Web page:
Today is Mother's Day, and it is the first time I haven't been unhappy about it. As I celebrate with my husband and two teen-agers at our Corona del Mar home, I'll be able to remember my own mother with more compassion than I ever thought I could feel for her.
When my sister, Janice, and I were young, it wasn't safe to live with our mom. She had uncontrollable mood swings that meant the difference for us between feeling safe or terrified. When she abused us physically and verbally, we were placed in an orphanage for our protection, but we thought we were bad and would not have been taken there if we were better children.
We spent most of our early years in orphanages in the Los Angeles area, not knowing why our mom was different. We just waited for her to visit, and sometimes she did.
She suffered many tragedies, especially the death of our father when Janice was 5 months old and, Mom discovered after the funeral, she was carrying me. And most of her life, she was dealing with the tragedy of her own illness; I learned as an adult that she had been diagnosed as a manic-depressive but had not been treated with lithium, the drug that today helps many manic-depressives lead normal lives.
When I was 9 and my sister was 10, our mom took us from an orphanage to a house in San Pedro. We stayed with her until we were grown. But her wild mood swings never stopped. We didn't understand her behavior. We felt she loved us. When she wasn't upset, she was kind, loving, happy, funny. But then, without warning, the violent moods would come. We never knew what to expect, so we were on the emotional roller coaster along with her. We felt responsible.
Why do I feel differently about Mother's Day this year? Looking back, I realize now how my mother's illness gave me the privilege of having many moms. I want them to know how much they have enriched my life. I feel I have received a little bit of the best of each of them, and I want to thank them for welcoming me into their lives.
First there were the nuns--the Daughters of Charity of St. Vincent de Paul--who took care of us at a Los Angeles orphanage that has since relocated to Rosemead under the name Maryvale. Sister Elizabeth was among those who made me feel special, even though I was one of many children under her care. She's still there, teaching the Vietnamese who come to the orphanage for English lessons. I will always marvel at how she managed to give each child a sense of belonging. Aunt Mary, my father's sister, also gave me a lot during those early years in the orphanage. She'd take me and my sister to her home for visits, or we'd eat out and go shopping for clothes. And she was always there for special occasions at the orphanage.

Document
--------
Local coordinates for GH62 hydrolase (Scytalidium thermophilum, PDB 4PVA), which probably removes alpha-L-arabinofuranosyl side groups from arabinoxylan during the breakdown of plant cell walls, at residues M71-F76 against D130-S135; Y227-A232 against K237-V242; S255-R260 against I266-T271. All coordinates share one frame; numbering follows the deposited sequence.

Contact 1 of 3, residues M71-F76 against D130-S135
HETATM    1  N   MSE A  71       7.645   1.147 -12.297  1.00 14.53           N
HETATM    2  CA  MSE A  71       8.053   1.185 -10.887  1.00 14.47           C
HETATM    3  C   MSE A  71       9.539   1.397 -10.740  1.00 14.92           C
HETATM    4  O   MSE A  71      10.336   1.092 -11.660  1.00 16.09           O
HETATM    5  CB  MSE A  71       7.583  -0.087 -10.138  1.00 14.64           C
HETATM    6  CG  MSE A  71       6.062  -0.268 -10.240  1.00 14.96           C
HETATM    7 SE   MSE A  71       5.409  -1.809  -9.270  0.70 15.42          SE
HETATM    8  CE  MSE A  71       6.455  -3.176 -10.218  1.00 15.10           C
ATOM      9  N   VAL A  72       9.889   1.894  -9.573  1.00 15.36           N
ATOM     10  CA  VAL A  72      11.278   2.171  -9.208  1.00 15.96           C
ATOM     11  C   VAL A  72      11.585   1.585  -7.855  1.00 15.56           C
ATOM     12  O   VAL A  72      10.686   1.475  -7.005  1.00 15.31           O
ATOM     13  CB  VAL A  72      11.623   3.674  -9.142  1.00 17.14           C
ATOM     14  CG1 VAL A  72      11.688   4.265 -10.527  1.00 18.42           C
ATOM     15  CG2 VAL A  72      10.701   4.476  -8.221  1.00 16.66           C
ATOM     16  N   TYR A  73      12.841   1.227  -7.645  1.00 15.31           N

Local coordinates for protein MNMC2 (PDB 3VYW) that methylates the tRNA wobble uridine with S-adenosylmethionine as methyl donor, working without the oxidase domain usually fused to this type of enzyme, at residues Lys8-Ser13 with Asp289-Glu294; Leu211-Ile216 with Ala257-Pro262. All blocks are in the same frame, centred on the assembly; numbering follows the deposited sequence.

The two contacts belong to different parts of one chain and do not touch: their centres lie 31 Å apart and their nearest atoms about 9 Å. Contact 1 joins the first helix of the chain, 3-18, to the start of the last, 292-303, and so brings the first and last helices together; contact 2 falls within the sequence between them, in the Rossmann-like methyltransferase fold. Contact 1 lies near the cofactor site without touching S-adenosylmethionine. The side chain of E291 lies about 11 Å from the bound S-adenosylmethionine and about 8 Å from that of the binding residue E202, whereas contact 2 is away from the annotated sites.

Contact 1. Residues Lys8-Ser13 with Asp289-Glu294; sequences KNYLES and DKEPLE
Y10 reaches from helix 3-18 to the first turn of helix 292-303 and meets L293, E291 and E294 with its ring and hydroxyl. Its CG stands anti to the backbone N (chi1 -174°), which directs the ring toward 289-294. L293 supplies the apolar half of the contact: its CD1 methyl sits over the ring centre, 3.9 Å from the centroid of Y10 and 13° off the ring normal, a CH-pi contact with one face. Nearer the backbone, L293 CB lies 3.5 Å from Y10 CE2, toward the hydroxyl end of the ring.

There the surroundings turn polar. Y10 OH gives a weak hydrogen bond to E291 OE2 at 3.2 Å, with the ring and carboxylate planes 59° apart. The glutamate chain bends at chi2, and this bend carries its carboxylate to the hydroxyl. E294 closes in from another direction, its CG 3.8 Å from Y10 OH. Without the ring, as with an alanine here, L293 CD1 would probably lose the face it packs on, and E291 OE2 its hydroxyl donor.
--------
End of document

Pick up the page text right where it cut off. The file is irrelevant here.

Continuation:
Sheltered by Neighbor
Later, when we lived in San Pedro, there was a neighbor, Ann Suytar, who sheltered me during my mother's violent times. I'd hide under her bed while she tried to calm my mother. I used to love to watch Ann put on her makeup in the bathroom; I'd sit on the edge of the tub, and she would chat with me. What I said seemed to matter to her. Sometimes, we would pile into her '51 black Mercury and go to the beach for a picnic. I took special care not to get any sand in her new car. She also cooked many breakfasts for us because mornings were particularly difficult for my mom.
In my early teens, there was Mary Surina, the mother of one of my best friends. Mary had a small house, but she always had room for one more at her dinner table--usually me. To show my appreciation for her hospitality and wonderful Yugoslav meals, I would iron for her.
We also received a lot of love from our grandmother, Nana, who would spend her meager Social Security allotment shopping for clothes for us from thrift shops long before it became fashionable.
Life became better for us when my mother married Maurice Ruud, who adopted us. I was 11 when they married. Through this kind, understanding man, I added two more moms to my growing up years--his sister, Emmy, and his brother's wife, Doree.
Emmy wasn't married, and she wasn't lonely. She loved books, gourmet cooking and giving of herself to others--and that was reflected back to her. She drove Meals on Wheels and had many friends in her sewing circle. Her quiet sanctuary was shattered by this busy, rambunctious teen-ager and the friends I'd bring to her house. She became one of my best friends, and I miss her a lot, especially on special occasions because it was Emmy who made Christmas decorations for our family and brought holiday traditions into our lives.
Helped With Wedding
During my years at Cal State Los Angeles, I lived with Doree, her husband, Robert, and their three sons in Arcadia. Doree, an administrator with the Upland School District, encouraged me to get my teaching credential. She said I was the daughter she never had. She did "mothery" kinds of things, like helping me with my wedding.
I inherited my last special mom through marriage. Dorothy has helped me in my role as a mother through her own loving example. She is now 85, a vital, interested and interesting person--a source of love in our family.
There is no reason for sadness this Mother's Day. I have been very fortunate to have so many moms in my life--some of the very best. As for my real mom, I love her, too. For a long time, I did not because I didn't understand her pain. I now know it is not a matter of forgiveness. You don't forgive people with illnesses like cancer or other serious health problems. They can't help their pain. Neither could she.
My mother died seven years ago this May. If she were here, I would put my arms around her and lovingly say, as I would to all my moms, "Happy Mother's Day."